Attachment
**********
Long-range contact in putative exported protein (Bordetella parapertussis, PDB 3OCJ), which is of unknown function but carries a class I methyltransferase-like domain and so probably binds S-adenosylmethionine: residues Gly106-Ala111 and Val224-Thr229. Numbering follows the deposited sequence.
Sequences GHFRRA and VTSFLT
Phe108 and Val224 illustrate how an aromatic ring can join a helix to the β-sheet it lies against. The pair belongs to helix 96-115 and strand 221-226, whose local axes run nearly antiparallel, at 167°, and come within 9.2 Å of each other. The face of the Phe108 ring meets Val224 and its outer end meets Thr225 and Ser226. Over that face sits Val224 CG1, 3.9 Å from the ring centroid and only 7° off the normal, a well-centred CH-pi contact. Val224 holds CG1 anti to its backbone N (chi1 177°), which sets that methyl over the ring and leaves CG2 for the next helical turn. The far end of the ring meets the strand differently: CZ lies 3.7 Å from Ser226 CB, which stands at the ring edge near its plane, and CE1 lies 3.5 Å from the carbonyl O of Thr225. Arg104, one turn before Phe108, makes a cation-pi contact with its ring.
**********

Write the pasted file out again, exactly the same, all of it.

Long-range contact in putative exported protein (Bordetella parapertussis, PDB 3OCJ), which is of unknown function but carries a class I methyltransferase-like domain and so probably binds S-adenosylmethionine: residues Gly106-Ala111 and Val224-Thr229. Numbering follows the deposited sequence.
Sequences GHFRRA and VTSFLT
Phe108 and Val224 illustrate how an aromatic ring can join a helix to the β-sheet it lies against. The pair belongs to helix 96-115 and strand 221-226, whose local axes run nearly antiparallel, at 167°, and come within 9.2 Å of each other. The face of the Phe108 ring meets Val224 and its outer end meets Thr225 and Ser226. Over that face sits Val224 CG1, 3.9 Å from the ring centroid and only 7° off the normal, a well-centred CH-pi contact. Val224 holds CG1 anti to its backbone N (chi1 177°), which sets that methyl over the ring and leaves CG2 for the next helical turn. The far end of the ring meets the strand differently: CZ lies 3.7 Å from Ser226 CB, which stands at the ring edge near its plane, and CE1 lies 3.5 Å from the carbonyl O of Thr225. Arg104, one turn before Phe108, makes a cation-pi contact with its ring.